I became acquainted with birds as a child. When I was a little girl, my father fed ‘the red birds’ in our back garden. They were actually a family of cardinals that had a nest in our Magnolia tree. Even though they were wild they knew to trust my dad and they would come and take nuts out of his hand. It was magical to watch. My maternal grandfather had been a rancher. He was the last person anyone would have thought would own a bird but he did. It was a little blue budgie bird named Jimmie. That bird was more special than anyone including me and my grandmother. It ate off the side of his plate at lunch and it pretty much had the run of the house. One day when my grandfather was away, Jimmie flew out the front door. My grandmother and I panicked. We wondered if we could buy another one and would my grandfather notice? Of course he would have noticed! Luckily for us, we left the screen door open and Jimmie flew back into the house after being out for a couple of hours. As a child I was taken to the Natural History Museum at the University of Oklahoma to go through the drawers of eggs and stuffed birds and there was always a stop on the way home to feed the ducks. It was not, however, until a very personal encounter with a female Sharp-Shinned Hawk in my own garden in January 2018 that my interest in the welfare of birds began to grow exponentially. I was less than a foot away from her, both of us were looking intently into one another’s eyes. That moment changed my life.

And that magical moment can happen for you, too. If it hasn’t, already.

This morning a pair of Red Tail Hawks, Big Red who is 18 years old and Arthur who will be five this year, are pondering what to do about their nest in Ithaca. The three Js sure made a mess of it hopping and flapping last year. Both of them have been in and out of the nest lately and today they were there together testing the nest bowl and looking around at all the nestorations needed. The time until Big Red lays her first egg is getting closer. We should be looking for that egg around the first day of spring. Gosh, time passes quickly.

Their nest is on a stadium light box on the grounds of Cornell University. In fact, the Cornell Ornithology Labs operate a number of streaming cameras including this one. There is also a very informed chat group that is often moderated by Laura Culley. She has owned falcons and hawks for almost thirty years. She knows so much. And this nest of Big Red and Arthur’s has already changed what we know about the life cycle and behaviour of these hawks.

The link to the Red Tail Hawk streaming cam is:

https://www.allaboutbirds.org/cams/red-tailed-hawks/

Big Red and Arthur, 24 February 2021.

Cornell operates a number of its own streaming cams and partners with other agencies. One of those is the New Zealand Department of Conservation. They both support the camera for the Royal Albatross at Taiaroa Head, NZ. This is a great camera to start watching right now. The chick is unnamed and we will be finding out the gender shortly. I am betting on a boy because right now, he is so big he has to be weighted in a laundry basket and his parents can no longer brood him. He is too big to be under them. The mother, LGL, left him alone for the first time the other day (this is called pre-guard stage) and a red banded non-breeding juvenile kind of roughed the little one up a bit. The juveniles are curious. They have been at sea for five or six years and are returning to find a mate. They haven’t seen little ones before. While it tears at your heart strings when you see these little albatross all alone, around the world there are thousands of others sitting on their nest waiting for their parents to return and feed them. Eventually they will make play nests around their natal nest and begin flapping those big wings of theirs to get their strength for fledging. Weigh ins are Tuesday mornings New Zealand time. On the Canadian prairies, this is Monday 2pm to around 6pm. The link to that streaming camera is:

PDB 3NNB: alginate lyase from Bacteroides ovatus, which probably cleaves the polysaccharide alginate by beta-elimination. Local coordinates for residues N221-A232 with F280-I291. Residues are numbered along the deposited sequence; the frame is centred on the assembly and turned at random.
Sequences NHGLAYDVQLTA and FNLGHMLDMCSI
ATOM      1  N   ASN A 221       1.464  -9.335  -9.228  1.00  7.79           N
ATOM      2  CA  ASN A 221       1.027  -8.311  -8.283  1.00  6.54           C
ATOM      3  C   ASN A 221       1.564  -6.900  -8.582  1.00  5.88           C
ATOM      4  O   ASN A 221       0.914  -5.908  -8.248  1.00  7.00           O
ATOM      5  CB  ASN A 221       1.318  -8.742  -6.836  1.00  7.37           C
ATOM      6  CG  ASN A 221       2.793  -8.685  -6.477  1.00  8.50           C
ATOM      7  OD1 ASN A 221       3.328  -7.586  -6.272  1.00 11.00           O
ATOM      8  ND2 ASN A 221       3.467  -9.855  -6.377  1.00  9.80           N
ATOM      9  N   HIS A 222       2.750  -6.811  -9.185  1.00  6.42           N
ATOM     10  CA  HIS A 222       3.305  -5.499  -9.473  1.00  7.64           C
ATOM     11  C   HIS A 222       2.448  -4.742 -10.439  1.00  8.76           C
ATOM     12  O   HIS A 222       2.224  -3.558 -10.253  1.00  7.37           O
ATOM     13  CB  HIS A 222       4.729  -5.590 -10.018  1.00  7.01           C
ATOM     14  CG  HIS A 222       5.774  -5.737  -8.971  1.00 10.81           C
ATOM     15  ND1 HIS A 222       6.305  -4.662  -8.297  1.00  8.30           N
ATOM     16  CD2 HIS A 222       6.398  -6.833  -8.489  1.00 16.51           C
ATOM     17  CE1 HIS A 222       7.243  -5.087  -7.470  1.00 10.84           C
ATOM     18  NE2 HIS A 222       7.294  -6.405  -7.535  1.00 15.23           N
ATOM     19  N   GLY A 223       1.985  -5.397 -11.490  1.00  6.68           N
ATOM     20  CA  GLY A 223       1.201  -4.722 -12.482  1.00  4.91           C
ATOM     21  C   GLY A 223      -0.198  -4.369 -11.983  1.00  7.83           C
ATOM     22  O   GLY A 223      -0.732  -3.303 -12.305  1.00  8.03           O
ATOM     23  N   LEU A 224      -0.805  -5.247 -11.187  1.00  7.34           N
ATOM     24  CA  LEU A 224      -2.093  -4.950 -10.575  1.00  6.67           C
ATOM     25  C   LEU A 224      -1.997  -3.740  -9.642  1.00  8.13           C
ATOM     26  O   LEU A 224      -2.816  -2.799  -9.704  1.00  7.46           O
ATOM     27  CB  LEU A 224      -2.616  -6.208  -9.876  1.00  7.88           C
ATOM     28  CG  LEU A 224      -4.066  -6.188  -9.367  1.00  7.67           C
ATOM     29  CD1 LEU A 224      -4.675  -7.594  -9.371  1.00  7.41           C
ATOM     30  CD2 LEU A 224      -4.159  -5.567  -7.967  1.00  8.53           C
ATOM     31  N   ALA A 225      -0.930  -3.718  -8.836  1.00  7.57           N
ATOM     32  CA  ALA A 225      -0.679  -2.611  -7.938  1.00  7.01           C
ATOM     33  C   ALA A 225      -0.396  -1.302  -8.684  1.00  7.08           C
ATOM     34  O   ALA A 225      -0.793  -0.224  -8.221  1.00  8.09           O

https://www.allaboutbirds.org/cams/royal-albatross/

Royal Cam Chick left alone for the first time in pre guard stage

In about a week to ten days, this little Royal Albatross will be nothing but a ball of fluff. They are so cute and so gentle. It is a very relaxing nest to watch. There is a FB group that brings up to date images and activities surrounding World Albatross Day which is 19 June. I will bring more information on that as it approaches. There are colouring contests for children, cake contests, and eventually, the name the chick contest later in the year. The Royal Cam chick will fledge around the middle of September.

There is joy in the Duke Farms Bald Eagle nest as the snow is finally melting. This eagle mom was encased in snow until recently. We are getting closer to hatch on this nest! There are three eggs under there. I hope there is a lot of prey and that these parents are good at tag team feeding. They are going to need all the coordination they can get!

Snow is finally disappearing. 24 February 2021.

And what a beautiful view from the Minnesota Department of Natural Resources nest. This is the nest of that cute little sub-adult male. The snow is disappearing there too making it easier to get prey.

I want to leave you with a big smile on your face. It just goes to show how these birds can just make our moods so much brighter. Look at these two below. That is E17 and E18. They both look like they could simply pop! Or perhaps they are thinking about trying out to be clowns with those big clown feet! How can you not love these two?

E18 closest to the front, E17 toward the back. 22 February 2021.

Take care everyone. Please feel free to let me know of your favourite nest or an experience that changed your life because of birds. I promise to respond. You can leave a comment or you can e-mail me. That e-mail is: maryannsteggles@icloud.com

Thank you to the AEF, the streaming cam at NEFL Eagle nest, SWFL and D. Pritchett Real Estate, Duke Farms, Cornell Ornithology Lab, NZ DOC, the MN DNR.

Gold stars to Gambia Ocean Conservation Namibia